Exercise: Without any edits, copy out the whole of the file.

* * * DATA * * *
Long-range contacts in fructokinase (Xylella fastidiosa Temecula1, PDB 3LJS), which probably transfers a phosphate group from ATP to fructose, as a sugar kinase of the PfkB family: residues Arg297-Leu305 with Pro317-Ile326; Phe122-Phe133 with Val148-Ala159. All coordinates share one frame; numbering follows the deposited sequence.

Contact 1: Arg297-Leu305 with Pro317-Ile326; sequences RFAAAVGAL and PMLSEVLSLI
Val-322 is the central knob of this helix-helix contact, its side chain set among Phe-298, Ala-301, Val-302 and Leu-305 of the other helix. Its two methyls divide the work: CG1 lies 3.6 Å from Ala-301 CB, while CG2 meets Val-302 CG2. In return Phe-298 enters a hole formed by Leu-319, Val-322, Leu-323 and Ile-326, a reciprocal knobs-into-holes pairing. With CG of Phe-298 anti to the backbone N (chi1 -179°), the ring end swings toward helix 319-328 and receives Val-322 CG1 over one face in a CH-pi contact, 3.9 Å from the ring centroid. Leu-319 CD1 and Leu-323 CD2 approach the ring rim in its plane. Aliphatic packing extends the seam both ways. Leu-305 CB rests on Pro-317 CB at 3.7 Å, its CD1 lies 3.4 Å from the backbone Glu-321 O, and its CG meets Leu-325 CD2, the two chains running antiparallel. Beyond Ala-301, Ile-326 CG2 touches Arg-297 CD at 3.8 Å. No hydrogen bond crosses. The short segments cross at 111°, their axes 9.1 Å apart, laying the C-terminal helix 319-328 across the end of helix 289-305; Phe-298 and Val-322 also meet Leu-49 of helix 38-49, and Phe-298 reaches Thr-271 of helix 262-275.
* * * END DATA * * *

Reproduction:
Long-range contacts in fructokinase (Xylella fastidiosa Temecula1, PDB 3LJS), which probably transfers a phosphate group from ATP to fructose, as a sugar kinase of the PfkB family: residues Arg297-Leu305 with Pro317-Ile326; Phe122-Phe133 with Val148-Ala159. All coordinates share one frame; numbering follows the deposited sequence.

Contact 1: Arg297-Leu305 with Pro317-Ile326; sequences RFAAAVGAL and PMLSEVLSLI
Val-322 is the central knob of this helix-helix contact, its side chain set among Phe-298, Ala-301, Val-302 and Leu-305 of the other helix. Its two methyls divide the work: CG1 lies 3.6 Å from Ala-301 CB, while CG2 meets Val-302 CG2. In return Phe-298 enters a hole formed by Leu-319, Val-322, Leu-323 and Ile-326, a reciprocal knobs-into-holes pairing. With CG of Phe-298 anti to the backbone N (chi1 -179°), the ring end swings toward helix 319-328 and receives Val-322 CG1 over one face in a CH-pi contact, 3.9 Å from the ring centroid. Leu-319 CD1 and Leu-323 CD2 approach the ring rim in its plane. Aliphatic packing extends the seam both ways. Leu-305 CB rests on Pro-317 CB at 3.7 Å, its CD1 lies 3.4 Å from the backbone Glu-321 O, and its CG meets Leu-325 CD2, the two chains running antiparallel. Beyond Ala-301, Ile-326 CG2 touches Arg-297 CD at 3.8 Å. No hydrogen bond crosses. The short segments cross at 111°, their axes 9.1 Å apart, laying the C-terminal helix 319-328 across the end of helix 289-305; Phe-298 and Val-322 also meet Leu-49 of helix 38-49, and Phe-298 reaches Thr-271 of helix 262-275.